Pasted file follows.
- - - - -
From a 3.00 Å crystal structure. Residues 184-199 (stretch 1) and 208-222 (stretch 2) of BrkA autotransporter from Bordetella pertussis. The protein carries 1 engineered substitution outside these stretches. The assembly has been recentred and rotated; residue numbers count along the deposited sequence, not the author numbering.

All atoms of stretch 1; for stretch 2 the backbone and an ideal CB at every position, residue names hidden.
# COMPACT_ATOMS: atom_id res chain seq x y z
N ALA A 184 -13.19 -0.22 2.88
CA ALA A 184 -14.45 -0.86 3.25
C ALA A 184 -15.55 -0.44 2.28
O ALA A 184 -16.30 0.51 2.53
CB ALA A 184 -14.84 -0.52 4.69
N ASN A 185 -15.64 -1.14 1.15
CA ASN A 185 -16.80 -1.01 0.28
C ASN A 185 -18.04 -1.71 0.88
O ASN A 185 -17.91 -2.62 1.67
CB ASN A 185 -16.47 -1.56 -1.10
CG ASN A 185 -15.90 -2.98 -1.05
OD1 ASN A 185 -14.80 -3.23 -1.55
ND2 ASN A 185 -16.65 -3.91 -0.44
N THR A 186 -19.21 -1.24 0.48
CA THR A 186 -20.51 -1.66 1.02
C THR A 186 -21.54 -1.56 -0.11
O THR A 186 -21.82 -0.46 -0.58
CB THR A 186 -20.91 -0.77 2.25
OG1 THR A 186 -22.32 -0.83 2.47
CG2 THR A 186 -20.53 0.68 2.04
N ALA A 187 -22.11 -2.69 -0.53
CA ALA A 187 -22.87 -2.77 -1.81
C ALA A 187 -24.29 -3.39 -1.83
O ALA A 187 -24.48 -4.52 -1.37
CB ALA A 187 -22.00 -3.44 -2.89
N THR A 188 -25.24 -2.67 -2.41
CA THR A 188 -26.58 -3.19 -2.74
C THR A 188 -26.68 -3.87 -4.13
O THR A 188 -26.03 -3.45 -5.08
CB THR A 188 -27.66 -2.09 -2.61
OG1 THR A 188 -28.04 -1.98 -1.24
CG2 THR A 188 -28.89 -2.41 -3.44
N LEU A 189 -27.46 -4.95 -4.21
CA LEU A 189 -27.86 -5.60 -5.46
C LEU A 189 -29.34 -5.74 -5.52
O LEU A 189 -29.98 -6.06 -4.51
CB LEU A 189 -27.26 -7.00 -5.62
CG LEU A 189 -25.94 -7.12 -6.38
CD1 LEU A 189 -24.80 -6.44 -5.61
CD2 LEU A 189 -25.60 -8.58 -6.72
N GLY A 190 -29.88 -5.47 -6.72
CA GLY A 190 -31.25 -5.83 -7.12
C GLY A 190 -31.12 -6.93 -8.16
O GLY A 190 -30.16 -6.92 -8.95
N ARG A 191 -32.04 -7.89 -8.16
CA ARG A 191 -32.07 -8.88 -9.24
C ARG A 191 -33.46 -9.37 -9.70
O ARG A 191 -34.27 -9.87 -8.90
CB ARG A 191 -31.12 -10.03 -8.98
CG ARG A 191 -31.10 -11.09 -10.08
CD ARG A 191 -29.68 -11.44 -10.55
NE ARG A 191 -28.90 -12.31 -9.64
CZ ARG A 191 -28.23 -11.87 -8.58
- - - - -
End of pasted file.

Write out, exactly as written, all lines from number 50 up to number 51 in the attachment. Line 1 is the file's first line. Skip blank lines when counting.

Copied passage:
C ARG A 191 -33.46 -9.37 -9.70
O ARG A 191 -34.27 -9.87 -8.90